Opting In: Having a Child Without Losing Yourself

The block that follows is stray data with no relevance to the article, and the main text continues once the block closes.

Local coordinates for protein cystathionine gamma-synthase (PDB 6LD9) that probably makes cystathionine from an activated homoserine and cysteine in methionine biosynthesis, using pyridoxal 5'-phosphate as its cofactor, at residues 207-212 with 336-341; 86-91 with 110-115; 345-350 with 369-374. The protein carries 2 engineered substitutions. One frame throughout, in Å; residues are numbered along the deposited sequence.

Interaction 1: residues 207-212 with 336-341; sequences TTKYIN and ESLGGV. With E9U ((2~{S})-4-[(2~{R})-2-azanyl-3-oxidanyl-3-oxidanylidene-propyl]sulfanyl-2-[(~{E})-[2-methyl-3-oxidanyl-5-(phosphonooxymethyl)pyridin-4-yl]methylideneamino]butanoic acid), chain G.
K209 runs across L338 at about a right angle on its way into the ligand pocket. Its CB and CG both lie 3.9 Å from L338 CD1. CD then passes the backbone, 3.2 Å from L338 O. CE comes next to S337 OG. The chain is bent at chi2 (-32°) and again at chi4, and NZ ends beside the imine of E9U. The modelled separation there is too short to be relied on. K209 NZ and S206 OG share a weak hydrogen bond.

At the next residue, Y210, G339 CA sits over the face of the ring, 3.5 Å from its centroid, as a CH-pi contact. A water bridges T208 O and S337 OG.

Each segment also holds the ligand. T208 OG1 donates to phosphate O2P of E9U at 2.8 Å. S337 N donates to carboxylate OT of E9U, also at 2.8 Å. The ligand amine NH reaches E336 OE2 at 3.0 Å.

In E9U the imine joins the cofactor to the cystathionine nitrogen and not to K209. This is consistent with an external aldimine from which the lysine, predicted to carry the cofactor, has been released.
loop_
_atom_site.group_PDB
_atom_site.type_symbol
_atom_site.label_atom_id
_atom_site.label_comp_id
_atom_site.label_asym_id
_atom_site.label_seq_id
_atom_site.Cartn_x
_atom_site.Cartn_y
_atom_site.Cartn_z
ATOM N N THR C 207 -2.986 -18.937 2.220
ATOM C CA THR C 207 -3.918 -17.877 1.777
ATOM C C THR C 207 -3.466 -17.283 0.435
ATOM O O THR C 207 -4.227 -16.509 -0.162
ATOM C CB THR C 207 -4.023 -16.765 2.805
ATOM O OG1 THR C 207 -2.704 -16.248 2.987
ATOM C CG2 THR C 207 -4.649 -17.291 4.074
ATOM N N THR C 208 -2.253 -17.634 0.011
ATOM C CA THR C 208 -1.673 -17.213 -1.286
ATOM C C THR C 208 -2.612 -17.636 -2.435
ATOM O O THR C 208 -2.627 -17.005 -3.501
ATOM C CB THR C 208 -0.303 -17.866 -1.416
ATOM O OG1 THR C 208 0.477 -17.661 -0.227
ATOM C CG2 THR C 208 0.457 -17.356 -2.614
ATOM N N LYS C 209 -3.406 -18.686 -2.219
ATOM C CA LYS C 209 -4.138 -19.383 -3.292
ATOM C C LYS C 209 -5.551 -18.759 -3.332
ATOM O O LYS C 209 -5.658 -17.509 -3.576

In a 2003 cover story for The New York Times Magazine, Lisa Belkin argued that educated, affluent women — the ones that, in her opinion, were the luckiest beneficiaries of feminism — were “opting out” of the workplace in favor of family, exercising their supposedly feminist right to choose. AprŠs Belkin, les Mommy Wars. Five years on, it has become the 9,000-word article that launched several thousand pages of glowing endorsements and angry rebuttals, on blogs, in journals, and in at least a dozen books. Given Amy Richards?s credentials as a self-appointed spokesperson for younger feminists (she is coauthor, with Jennifer Baumgardner, of Manifesta and cofounder of the Third Wave Foundation), it?s unsurprising that she would find Belkin?s thesis troubling enough to explicitly refute it in her title. Feminism, argues Richards, has been unfairly represented as anti-family, and in fact family issues — among them the inclusion of midwives in birthing plans, better childcare and support for working parents, and the promotion of anti-sexist childrearing — have been some of its biggest accomplishments. In a chapter entitled “To Work or Not to Work Is Not the Question,” she reminds women that respect for “women?s work” in the home was always part of feminism and insists that a progressive movement can?t possibly be solely concerned with the problems of middle-class and “elite” women. She contrasts her mother’s life as a single parent with her own, in which she and her partner, Peter, more or less coparent their two boys, and holds up both as models of feminist parenting. As in her other work, Richards?s enthusiasm for including all women in her big feminista hug can, on occasion, lack critical bite. But overall this book provides a welcome respite from the snipers in the playgroup.